The construction industry is a model of inefficiency, constantly going through the bidding process and looking for subcontractors that are on time and competitive. They are forever dealing with building inspections and OSHA rules and regulations. Blueprints and specifications can vary from derisory to daunting. Bidders can waste endless hours just trying to obtain adequate information or trying to decipher too much. There are few projects, new construction or remodels that are completely straightforward. Every phase will have its problems and undoubtedly be plagued with cost overruns. The construction industry is controlled mostly by bidding, and that means that the buyer is constantly getting the cheapest alternatives until he decides he wants something better, and then he’d better be prepared to get out his checkbook. He is depending on the architect to make all of the right decisions without any bias. He is depending on the specifications to spell out what he wants and then be followed to the letter.
The bidding process is constantly lowballed. Anyone can buy a project. When the bids are in, the game is played by questionable rules, and if a buyer gets stuck with contractor x when he wanted contractor z, there’s a fair chance there is nothing he can do about it. This speaks nothing of the dozen or two subs that will be hired by the contractor to be on the project.
Bidding is a cost of business, and a big one in terms of being unproductive. If a contractor wins 30% of their bids, that might be a fair percentage for them. If the bidding process is 5% of the cost of a job, guess who pays the overhead for the 70% that the contractor didn’t win. This also holds true for the subs. This equates to a substantial amount of wasted time, effort and lost revenue. Bidding equates to approximately 17% of the overhead in this example. Overhead can quite often run 50% or more of the project. The bidding process is also a guessing game no matter how sophisticated and proven the system, and sometimes a place for duplicitous behavior. Contractors and subs can often lose money on projects and are then forced to make it up on the next or go out of business.
The longer you work around the construction industry, the more you see that begs for change. Building the way we build isn’t just a bad idea in terms of efficiency, it’s a bad idea in terms of waste and inflexibility.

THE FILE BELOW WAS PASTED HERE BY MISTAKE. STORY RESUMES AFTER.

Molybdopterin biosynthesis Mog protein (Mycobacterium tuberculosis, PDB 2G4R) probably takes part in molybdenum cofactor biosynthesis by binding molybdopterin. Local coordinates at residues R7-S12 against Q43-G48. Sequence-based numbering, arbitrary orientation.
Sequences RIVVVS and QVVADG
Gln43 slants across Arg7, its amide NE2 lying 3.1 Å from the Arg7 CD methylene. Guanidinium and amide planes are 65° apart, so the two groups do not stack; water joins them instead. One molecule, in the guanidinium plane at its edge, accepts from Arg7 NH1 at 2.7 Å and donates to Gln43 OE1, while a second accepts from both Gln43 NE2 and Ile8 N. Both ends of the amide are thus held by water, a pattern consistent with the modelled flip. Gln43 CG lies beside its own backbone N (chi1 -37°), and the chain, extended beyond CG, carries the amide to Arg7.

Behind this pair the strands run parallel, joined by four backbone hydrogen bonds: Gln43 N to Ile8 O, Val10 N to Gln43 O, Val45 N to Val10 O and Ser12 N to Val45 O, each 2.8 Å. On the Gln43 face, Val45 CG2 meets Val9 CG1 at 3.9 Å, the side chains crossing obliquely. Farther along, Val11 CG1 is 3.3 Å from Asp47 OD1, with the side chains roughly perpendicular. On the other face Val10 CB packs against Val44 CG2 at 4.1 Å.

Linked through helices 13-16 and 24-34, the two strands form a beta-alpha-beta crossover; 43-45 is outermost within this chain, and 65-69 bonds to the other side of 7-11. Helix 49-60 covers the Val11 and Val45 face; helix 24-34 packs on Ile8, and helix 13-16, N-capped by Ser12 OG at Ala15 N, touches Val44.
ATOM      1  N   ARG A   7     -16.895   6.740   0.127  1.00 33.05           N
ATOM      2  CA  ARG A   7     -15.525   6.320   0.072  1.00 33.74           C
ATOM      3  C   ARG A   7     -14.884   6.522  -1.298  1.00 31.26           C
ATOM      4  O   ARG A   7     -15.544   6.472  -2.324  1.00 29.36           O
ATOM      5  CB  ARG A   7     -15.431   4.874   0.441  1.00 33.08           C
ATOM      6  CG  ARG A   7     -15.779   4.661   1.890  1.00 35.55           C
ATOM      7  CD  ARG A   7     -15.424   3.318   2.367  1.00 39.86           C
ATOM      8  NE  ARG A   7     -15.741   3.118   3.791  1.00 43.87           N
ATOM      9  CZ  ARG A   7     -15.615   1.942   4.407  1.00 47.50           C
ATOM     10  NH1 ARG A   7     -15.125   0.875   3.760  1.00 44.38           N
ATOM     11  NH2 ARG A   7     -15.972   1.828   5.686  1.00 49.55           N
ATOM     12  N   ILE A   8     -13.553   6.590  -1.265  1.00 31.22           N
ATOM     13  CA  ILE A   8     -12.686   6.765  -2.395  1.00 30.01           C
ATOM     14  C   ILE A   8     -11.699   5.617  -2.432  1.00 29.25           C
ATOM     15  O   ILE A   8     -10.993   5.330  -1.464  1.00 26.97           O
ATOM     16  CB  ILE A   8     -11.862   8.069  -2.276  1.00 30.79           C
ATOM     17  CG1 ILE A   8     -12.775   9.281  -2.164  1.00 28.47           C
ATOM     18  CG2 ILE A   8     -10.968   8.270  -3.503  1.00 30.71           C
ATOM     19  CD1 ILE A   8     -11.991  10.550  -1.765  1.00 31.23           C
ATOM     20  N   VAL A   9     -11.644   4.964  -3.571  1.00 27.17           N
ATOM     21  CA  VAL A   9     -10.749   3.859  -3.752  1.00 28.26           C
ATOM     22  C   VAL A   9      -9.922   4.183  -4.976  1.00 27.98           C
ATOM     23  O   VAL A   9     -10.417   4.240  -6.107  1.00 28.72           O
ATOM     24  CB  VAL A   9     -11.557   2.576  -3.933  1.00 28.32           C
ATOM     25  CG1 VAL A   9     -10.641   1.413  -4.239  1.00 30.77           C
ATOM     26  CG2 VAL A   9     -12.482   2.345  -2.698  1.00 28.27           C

Imagine if you will that you are having a commercial building built because your company has grown and you are tired of paying rent. The cost of the project has you wondering if it was such a good idea. All of a sudden you realize that a piece of equipment that you need will not fit into the plans and you have no choice but to modify the layout. You sit down with a pencil and ruler and decide that you can accommodate the equipment by moving a single wall. It doesn’t seem like much but you know it’s a cost overrun. In a commercial project it involves the contractor, sometimes the architect, certainly the framer, the electrician, possibly the plumber, undoubtedly the sheetrocker, the flooring installer, the ceiling tile man, the sprinkling system sub, and possibly the cabinet and trim man, who may be two different men. This speaks nothing of cables that may be run for communications, security, or computers that are probably all separate systems. The painter may not care unless the wall that has to be moved is already painted or wallpapered. The guy that hangs the door may not care unless the door is already hung. The interior decorator may not care unless it messes up her plans for furnishings. Oops, did I forget to mention there’s a window. Let’s go outside the building and checkout the damage. Damn, it’s brick and stucco. Doesn’t matter, it has to be moved.
Now, let’s imagine the wall is structural. We have to bring the engineer in on this one. Wouldn’t you guess, it’s going to affect the foundation and the roof. Thank god the project is just a single story. You laugh. Oh, did you forget that you are the owner. Aren’t you wondering if the banker is going to kick you out of his office?
You think this little nightmare is something? Not at all. This is just an everyday occurrence. This is what makes perfectly good and modern buildings get bulldozed to the ground when they need simple modifications. Sometimes it’s cheaper to start from scratch. Sometimes owners are so fixed in their location that they can’t conceive of moving and they ultimately spend more remodeling than building a new building.